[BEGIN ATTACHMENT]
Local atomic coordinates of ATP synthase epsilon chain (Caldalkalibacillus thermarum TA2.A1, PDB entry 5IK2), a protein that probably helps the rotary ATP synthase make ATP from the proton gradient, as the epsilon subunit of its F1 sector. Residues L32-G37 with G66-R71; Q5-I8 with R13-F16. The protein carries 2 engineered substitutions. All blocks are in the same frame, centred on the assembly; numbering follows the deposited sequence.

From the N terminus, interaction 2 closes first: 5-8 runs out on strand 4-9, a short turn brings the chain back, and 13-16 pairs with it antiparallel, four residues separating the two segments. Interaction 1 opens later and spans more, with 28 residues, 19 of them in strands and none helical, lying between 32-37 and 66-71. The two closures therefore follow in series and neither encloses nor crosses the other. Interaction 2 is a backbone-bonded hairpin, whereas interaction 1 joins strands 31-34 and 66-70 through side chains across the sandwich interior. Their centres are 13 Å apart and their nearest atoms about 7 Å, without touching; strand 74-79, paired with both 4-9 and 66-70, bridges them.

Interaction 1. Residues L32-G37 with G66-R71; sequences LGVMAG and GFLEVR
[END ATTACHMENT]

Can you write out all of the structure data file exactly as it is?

Local atomic coordinates of ATP synthase epsilon chain (Caldalkalibacillus thermarum TA2.A1, PDB entry 5IK2), a protein that probably helps the rotary ATP synthase make ATP from the proton gradient, as the epsilon subunit of its F1 sector. Residues L32-G37 with G66-R71; Q5-I8 with R13-F16. The protein carries 2 engineered substitutions. All blocks are in the same frame, centred on the assembly; numbering follows the deposited sequence.

From the N terminus, interaction 2 closes first: 5-8 runs out on strand 4-9, a short turn brings the chain back, and 13-16 pairs with it antiparallel, four residues separating the two segments. Interaction 1 opens later and spans more, with 28 residues, 19 of them in strands and none helical, lying between 32-37 and 66-71. The two closures therefore follow in series and neither encloses nor crosses the other. Interaction 2 is a backbone-bonded hairpin, whereas interaction 1 joins strands 31-34 and 66-70 through side chains across the sandwich interior. Their centres are 13 Å apart and their nearest atoms about 7 Å, without touching; strand 74-79, paired with both 4-9 and 66-70, bridges them.

Interaction 1. Residues L32-G37 with G66-R71; sequences LGVMAG and GFLEVR